Lebanese Prime Minister Najib Mikati speaks at the presidential palace in Baabda, Lebanon. Reuters
The announcement of Lebanon’s Sunni Prime Minister Najib Mikati that he would not run for the election due on May 15 has come as a further jolt after former prime minister Saad Hariri had said in January that he would not be contesting in the elections. Hariri also said that his Future Movement party will also not contest. Another Sunni prime minister, Tamman Salam, had also withdrawn from the contest. This creates a crisis in Lebanon’s politics, where Sunnis, Shias and Maronite Christians share political power in the constitutional system, where a Maronite Christian will be the president, a Sunni will be a prime minister and a Shia will be the speaker of the 128-member parliament.
As was inevitable, there was a tussle for political power and influence among the three groups. But this tussle has cast a long shadow on Lebanese politics. For example, the inquiry into the 2020 blast of an ammonium nitrate warehouse in 2020, which killed 200 people and caused immense damage to the buildings in the vicinity, could be pursued as the Shia group had strong objections against the judge. For a long time, the Maronite Christian president had enjoyed Syrian support even as the Shia group, led by the militant Hezbollah, was backed by Iran. The Sunni group had the support of Saudi Arabia. Pulled in different directions, the Lebanese polity was paralysed in terms of its functioning.
Lebanon had descended into economic chaos, and the majority of the six million population are without jobs and they are on the brink of penury. The oil and food prices had shot up, and the people were running out of their savings. As a matter of fact, the strong protest movement against the government that broke out in 2019 was because of the failure of the government to manage the economy. Ever since, the situation had deteriorated even as the political players failed to arrive at a compromise and consensus about the way to deal with the economic crisis. Through 2021, it became difficult even to form a government for Saad al-Hariri and he withdrew.
It looks like the Sunni political leaders in Lebanon are facing a dead-end, and the decision of Hariri and Mikati is seen as a sign of the despair of the Sunni politicians. Lebanon-watchers believe that there would be a veritable constitutional crisis if the Sunnis boycott the elections. The Sunnis have 27 seats in the 128-member parliament. Mikati in his address had asked Sunnis to go out and vote, and though the Future Movement, Hariri’s party, is not fielding candidates, there are Sunni candidates in the electoral fray.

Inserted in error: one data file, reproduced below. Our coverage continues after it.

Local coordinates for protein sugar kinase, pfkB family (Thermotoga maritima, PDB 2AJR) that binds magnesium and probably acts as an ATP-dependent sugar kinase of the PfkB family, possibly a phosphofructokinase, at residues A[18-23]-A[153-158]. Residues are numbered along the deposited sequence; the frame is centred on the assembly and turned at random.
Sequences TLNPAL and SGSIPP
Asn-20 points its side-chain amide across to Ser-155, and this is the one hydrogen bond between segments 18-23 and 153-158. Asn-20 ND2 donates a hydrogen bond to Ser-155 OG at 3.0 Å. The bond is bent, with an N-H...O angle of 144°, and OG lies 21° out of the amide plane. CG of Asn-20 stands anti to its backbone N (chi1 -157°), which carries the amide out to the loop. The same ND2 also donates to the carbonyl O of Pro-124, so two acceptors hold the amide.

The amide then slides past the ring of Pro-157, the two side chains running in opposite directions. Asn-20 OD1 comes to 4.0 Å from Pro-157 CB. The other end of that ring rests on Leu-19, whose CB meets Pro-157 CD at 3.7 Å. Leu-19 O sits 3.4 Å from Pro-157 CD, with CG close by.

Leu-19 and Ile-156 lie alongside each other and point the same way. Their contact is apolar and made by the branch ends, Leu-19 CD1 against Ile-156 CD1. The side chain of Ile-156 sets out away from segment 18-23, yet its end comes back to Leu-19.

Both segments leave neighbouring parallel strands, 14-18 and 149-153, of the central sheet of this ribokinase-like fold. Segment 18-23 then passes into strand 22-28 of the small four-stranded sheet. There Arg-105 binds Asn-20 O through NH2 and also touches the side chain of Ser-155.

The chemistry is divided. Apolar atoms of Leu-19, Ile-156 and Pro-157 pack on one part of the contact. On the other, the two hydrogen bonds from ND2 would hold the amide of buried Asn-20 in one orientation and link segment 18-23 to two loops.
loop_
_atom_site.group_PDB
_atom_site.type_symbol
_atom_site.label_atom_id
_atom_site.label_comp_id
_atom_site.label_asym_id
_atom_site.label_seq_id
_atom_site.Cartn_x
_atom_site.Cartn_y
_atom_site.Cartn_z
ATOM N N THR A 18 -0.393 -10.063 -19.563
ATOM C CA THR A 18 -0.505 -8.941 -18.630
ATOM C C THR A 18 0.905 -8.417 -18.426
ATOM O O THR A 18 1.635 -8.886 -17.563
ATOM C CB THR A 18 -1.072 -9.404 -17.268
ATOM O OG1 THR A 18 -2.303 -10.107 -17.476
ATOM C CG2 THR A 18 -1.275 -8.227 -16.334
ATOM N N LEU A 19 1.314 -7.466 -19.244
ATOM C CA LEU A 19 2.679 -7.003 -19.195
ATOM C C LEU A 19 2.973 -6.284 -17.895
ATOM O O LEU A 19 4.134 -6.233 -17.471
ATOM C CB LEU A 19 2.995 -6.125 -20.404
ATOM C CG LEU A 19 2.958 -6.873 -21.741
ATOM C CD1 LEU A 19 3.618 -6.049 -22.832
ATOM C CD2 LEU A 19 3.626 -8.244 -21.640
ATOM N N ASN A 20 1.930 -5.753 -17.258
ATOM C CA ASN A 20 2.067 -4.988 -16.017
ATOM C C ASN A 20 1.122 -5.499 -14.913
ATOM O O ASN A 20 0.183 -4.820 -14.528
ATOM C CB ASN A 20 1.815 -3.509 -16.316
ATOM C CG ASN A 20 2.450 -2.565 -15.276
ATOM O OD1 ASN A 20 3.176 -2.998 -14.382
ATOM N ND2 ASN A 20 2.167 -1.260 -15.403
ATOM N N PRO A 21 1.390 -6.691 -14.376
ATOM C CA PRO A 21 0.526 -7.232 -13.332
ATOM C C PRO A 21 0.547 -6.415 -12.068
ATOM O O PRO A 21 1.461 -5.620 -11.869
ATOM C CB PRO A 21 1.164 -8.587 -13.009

Lebanon’s minister of economy and trade Amin Salam said that he is working to restore trade relations of Lebanon with Saudi Arabia and other Gulf Cooperation Council (GCC) countries. Lebanon’s GDP fell from $52 billion in 2019 to $33.38 billion in 2020 and an estimated $21.8 billion in 2021, a steep fall among 193 countries. Lebanon is trying to restore its credibility in its trade relations with its Arab neighbours because of drug smuggling from Lebanon into these countries. Salam acknowledged that the way to improve trade ties is “an ongoing exercise because there’s a trust element that needs to be earned.” In the short term, Lebanon faces a possible wheat shortage because it imports most of its wheat from Ukraine. Lebanon’s existing wheat reserves can only last for 45 to 60 days. But Salam has said there is no need to get into the panic mode and that 50,00 tonnes of wheat are being imported. The nub of the problem lies in what the World Bank’s Lebanon Economic Monitor describes as the elites seizing power and profiting from the economic rents.